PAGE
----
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Braised Chicken with Spicy Peanut Sauce
In the new world peanuts, or groundnuts as they are sometimes called, we're first widely used in cooking by African slaves. Native to South America and the Caribbean, peanuts were introduced by European explorers to Africa in the 1500s, and they were quickly adopted as a nutritious source of protein, calories and fat. These same Africans then brought their cooking techniques back to the new world as slaves, and peanuts quickly became a popular "poor mans" food.
This stew probably contained many local vegetables such as okra, sweet potatoes and peppers, when first brewed up in the Caribbean and the southern United States, to add bulk and additional nutrients. You should feel free to experiment freely. Also, if you wish be true to the heritage of the dish, you may want to make your own peanut butter but store bought works just fine.
This recipe was adapted from one by Tanya Holland, and the Food TV Network.
Preheat oven to 325°.
Mix 2 tablespoons of the oil with the thyme, salt and pepper in a small bowl. Rub the seasoned paste over all of the chicken pieces and set aside. Heat the remaining oil until very hot in a lidded, oven proof skillet large enough to hold all ingredients.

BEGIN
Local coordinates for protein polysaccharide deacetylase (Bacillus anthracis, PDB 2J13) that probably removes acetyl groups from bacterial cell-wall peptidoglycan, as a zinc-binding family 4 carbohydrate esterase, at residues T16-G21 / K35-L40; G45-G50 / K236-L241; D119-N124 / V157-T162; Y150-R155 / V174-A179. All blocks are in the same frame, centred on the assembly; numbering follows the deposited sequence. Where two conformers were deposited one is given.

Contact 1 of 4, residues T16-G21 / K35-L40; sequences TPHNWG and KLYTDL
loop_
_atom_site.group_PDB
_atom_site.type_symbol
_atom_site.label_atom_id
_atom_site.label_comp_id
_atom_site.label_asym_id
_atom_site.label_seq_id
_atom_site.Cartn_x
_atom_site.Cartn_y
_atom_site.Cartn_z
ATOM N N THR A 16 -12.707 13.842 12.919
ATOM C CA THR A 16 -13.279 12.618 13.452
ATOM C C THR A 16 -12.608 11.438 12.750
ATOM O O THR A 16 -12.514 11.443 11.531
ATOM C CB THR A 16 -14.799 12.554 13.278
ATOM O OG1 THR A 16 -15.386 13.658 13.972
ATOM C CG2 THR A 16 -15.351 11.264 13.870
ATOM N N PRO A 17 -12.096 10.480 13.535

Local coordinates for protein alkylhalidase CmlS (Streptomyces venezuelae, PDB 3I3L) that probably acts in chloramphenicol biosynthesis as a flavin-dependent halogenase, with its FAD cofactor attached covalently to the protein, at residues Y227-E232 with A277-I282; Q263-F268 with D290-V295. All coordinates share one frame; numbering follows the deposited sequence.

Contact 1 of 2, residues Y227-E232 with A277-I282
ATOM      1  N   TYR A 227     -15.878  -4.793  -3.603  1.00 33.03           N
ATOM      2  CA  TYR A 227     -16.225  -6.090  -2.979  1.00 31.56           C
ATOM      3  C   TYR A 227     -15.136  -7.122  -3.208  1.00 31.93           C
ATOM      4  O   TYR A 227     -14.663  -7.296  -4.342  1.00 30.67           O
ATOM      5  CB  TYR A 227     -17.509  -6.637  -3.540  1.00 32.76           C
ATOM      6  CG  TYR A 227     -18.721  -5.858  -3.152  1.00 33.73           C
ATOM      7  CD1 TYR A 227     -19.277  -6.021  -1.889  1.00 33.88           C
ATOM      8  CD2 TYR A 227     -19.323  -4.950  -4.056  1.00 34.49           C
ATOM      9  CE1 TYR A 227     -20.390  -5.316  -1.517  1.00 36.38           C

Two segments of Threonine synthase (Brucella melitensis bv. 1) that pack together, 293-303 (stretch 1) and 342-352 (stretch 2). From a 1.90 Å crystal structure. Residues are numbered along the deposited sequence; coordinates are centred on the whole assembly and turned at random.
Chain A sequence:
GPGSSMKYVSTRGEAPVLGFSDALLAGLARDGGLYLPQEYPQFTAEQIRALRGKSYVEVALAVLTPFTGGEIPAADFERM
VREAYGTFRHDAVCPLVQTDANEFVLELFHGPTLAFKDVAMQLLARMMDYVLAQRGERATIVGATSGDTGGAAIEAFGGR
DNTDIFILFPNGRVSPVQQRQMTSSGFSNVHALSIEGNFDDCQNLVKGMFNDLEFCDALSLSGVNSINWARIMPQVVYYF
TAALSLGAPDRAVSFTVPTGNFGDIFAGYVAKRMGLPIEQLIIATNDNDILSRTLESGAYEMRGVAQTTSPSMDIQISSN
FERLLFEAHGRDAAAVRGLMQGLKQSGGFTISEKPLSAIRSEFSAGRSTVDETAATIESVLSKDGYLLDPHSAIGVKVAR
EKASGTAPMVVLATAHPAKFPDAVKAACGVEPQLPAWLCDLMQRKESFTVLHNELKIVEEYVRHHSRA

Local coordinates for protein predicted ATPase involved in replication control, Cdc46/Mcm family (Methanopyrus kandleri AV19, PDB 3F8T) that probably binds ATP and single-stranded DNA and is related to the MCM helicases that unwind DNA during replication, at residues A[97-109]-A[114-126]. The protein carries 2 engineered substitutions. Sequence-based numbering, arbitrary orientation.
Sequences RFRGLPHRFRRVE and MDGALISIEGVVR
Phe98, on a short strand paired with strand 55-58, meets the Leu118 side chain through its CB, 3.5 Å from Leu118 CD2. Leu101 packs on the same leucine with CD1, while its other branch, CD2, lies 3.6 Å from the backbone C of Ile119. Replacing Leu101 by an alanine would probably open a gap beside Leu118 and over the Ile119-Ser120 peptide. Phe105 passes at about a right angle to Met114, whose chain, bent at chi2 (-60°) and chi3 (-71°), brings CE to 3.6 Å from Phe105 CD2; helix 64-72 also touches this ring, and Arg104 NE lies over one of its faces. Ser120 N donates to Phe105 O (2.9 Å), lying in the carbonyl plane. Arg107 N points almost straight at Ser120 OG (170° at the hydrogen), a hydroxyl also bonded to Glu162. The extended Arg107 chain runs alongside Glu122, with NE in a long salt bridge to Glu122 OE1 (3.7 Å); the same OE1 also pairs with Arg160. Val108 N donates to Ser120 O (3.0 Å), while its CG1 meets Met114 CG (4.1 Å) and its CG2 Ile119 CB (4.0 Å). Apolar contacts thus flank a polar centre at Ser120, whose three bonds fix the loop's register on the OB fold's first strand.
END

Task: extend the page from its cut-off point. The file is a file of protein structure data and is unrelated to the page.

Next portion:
Brown the chicken well on both sides, about 10 minutes total. Remove chicken from pan and set aside.
Drain off excess fat. Melt the butter and sauté onions for about 8 minutes until soft while scraping the pan to free up all of the browned chicken bits. Add carrots (and any additional vegetables you may wish), garlic, ginger and tomatoes. Add 2 cups of hot chicken stock and the Scotch Bonnet chile.
In a separate bowl, whisk peanut butter and tomato paste into remaining 2 cups of stock (see notes) and add to the pan. Add the chicken back to the pan. Bring to boil, and place in the oven and allow to simmer for 2 hours.
Remove the chicken pieces and pour the sauce into a blender and whirr a couple of times to thicken the sauce (or use a wand blender right in the pan.)
Return all to pan and test for salt and pepper. This can be served over rice, potatoes or noodles.
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